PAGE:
Our national politicians, increasingly powerless to cope with serious crises, are suspected, often with good reason, of simply looking after their own interests. All we can do is vote the rascals out, sometimes by voting for candidates whom we would not take seriously in more normal times.

Italian elites are not the only ones in need of being shaken up. But the problem with populism is that it is rarely benign. In the 1930’s, it resulted in violent movements led by dangerous men in uniform. Today’s populists are different. They do not, on the whole, advocate violence. Some preach that Muslims are destroying Western civilization. Others think that President Barack Obama is a kind of communist out to destroy America.

Two types of contemporary populist, however, stand out: the ultra-rich business tycoon and the clown. In the Anglo-Saxon media world, Rupert Murdoch, owner of far too many newspapers, TV stations, and movie studios, is a typical populist tycoon. But he never aspired to lead a country. Former Italian Prime Minister Silvio Berlusconi and former Thai Prime Minister Thaksin Shinawatra did – and still do.

Neither the clown nor the tycoon is well suited to being a democratic leader. The question is which is worse.

Clowns have always played a role in politics. Medieval court jesters were often the only ones who could speak truth to despotic kings. Today, it is often comedians who claim to speak truth to power – and to the public.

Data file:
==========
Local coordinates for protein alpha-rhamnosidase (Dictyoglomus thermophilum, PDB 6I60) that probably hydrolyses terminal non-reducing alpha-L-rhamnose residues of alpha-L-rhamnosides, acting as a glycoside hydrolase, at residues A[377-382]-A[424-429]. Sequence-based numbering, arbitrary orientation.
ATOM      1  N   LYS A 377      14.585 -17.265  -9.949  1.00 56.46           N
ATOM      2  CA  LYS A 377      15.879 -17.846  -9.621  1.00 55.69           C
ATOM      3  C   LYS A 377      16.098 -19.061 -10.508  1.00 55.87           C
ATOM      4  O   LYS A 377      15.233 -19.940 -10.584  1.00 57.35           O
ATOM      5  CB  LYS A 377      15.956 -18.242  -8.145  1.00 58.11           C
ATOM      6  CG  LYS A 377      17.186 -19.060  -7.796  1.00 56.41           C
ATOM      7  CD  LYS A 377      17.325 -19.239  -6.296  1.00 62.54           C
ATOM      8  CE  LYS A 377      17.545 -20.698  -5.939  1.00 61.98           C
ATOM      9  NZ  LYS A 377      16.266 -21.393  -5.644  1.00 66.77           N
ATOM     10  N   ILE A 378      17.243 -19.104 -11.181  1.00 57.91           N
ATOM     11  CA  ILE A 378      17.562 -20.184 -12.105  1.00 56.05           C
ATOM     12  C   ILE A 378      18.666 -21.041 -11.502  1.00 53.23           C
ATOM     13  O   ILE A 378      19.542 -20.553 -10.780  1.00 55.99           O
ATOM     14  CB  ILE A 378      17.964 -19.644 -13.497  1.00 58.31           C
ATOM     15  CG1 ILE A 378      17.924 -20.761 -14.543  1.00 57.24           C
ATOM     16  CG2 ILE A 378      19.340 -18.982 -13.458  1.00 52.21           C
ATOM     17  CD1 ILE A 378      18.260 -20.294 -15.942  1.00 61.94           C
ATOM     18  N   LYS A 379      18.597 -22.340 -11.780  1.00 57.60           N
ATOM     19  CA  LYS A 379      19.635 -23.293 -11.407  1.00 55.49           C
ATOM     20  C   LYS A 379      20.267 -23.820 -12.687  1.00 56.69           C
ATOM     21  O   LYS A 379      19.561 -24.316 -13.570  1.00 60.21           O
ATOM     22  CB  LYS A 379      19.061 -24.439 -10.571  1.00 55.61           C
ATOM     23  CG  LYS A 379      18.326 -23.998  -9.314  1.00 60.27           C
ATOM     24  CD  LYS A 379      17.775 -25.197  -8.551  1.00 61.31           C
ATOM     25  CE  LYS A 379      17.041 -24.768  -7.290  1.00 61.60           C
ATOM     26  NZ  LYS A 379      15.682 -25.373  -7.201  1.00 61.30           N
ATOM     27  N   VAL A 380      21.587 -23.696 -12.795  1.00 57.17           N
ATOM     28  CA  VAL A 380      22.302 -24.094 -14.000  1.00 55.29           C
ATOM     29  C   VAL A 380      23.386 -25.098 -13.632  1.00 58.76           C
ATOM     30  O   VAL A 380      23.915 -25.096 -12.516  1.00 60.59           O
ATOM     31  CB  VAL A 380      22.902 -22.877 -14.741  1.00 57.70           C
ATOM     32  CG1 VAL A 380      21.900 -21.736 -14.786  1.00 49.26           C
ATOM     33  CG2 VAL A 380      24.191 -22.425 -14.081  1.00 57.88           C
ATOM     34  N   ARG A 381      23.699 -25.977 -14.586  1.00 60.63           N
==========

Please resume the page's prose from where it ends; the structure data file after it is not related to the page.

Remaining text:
In America, liberals turn for political commentary to television comedians like Jon Stewart and Stephen Colbert, who are now more trusted than traditional news broadcasters. And clownish right-wing radio talk-show hosts now have more influence on many conservative American voters than the sober journalists of the mainstream media do.

A few years ago, a clown named Brozo, with a large red nose and a bright green wig, was Mexico’s most popular political commentator on television, actively courted by all candidates running for national office. In 1980, the French clown Coluche actually dropped out of the presidential race when one newspaper put his popular support at 16%, causing him to fear that he might influence the result too much.

The prototype of modern European populism was the flamboyant Dutch political showman Pim Fortuyn, who was assassinated in 2002 by a fanatical vegan. Fortuyn’s outrageousness was deliberately provocative and always entertaining. His rants against the elites were often confused, but he was funny, which made the old elite politicians look like stuffy old bores – which many of them were.

And now Italy has Beppe Grillo, whose success in the country’s recent election makes him the first professional comedian to lead a major political party in Europe.

The thing about clowns, though, is that few have any aspirations to rule their countries. Before his death, Fortuyn is said to have been terrified of the prospect of becoming Prime Minister. And Grillo cannot even aspire to the job in Italy because of his criminal record.